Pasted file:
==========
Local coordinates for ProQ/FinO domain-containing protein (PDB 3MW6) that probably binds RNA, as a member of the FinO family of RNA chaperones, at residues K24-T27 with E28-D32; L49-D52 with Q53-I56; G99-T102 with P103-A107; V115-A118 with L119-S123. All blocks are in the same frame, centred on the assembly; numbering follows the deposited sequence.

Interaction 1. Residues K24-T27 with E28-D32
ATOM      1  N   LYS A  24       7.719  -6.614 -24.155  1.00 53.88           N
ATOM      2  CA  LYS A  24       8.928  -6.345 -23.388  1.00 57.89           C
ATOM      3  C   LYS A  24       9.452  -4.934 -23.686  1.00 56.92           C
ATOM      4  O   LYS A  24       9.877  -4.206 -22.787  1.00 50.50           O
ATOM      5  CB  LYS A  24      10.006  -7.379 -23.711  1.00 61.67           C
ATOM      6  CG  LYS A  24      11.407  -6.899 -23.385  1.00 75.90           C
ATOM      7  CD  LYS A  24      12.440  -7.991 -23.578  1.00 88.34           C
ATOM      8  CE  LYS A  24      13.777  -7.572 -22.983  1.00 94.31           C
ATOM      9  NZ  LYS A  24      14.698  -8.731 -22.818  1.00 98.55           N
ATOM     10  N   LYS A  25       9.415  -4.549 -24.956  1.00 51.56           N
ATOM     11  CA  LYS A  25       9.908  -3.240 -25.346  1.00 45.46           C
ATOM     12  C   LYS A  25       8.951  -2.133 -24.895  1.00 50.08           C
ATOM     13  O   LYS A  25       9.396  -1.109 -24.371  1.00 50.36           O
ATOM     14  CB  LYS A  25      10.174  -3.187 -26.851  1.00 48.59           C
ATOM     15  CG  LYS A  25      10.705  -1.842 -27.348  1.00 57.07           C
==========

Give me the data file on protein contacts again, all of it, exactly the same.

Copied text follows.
Local coordinates for ProQ/FinO domain-containing protein (PDB 3MW6) that probably binds RNA, as a member of the FinO family of RNA chaperones, at residues K24-T27 with E28-D32; L49-D52 with Q53-I56; G99-T102 with P103-A107; V115-A118 with L119-S123. All blocks are in the same frame, centred on the assembly; numbering follows the deposited sequence.

Interaction 1. Residues K24-T27 with E28-D32
ATOM      1  N   LYS A  24       7.719  -6.614 -24.155  1.00 53.88           N
ATOM      2  CA  LYS A  24       8.928  -6.345 -23.388  1.00 57.89           C
ATOM      3  C   LYS A  24       9.452  -4.934 -23.686  1.00 56.92           C
ATOM      4  O   LYS A  24       9.877  -4.206 -22.787  1.00 50.50           O
ATOM      5  CB  LYS A  24      10.006  -7.379 -23.711  1.00 61.67           C
ATOM      6  CG  LYS A  24      11.407  -6.899 -23.385  1.00 75.90           C
ATOM      7  CD  LYS A  24      12.440  -7.991 -23.578  1.00 88.34           C
ATOM      8  CE  LYS A  24      13.777  -7.572 -22.983  1.00 94.31           C
ATOM      9  NZ  LYS A  24      14.698  -8.731 -22.818  1.00 98.55           N
ATOM     10  N   LYS A  25       9.415  -4.549 -24.956  1.00 51.56           N
ATOM     11  CA  LYS A  25       9.908  -3.240 -25.346  1.00 45.46           C
ATOM     12  C   LYS A  25       8.951  -2.133 -24.895  1.00 50.08           C
ATOM     13  O   LYS A  25       9.396  -1.109 -24.371  1.00 50.36           O
ATOM     14  CB  LYS A  25      10.174  -3.187 -26.851  1.00 48.59           C
ATOM     15  CG  LYS A  25      10.705  -1.842 -27.348  1.00 57.07           C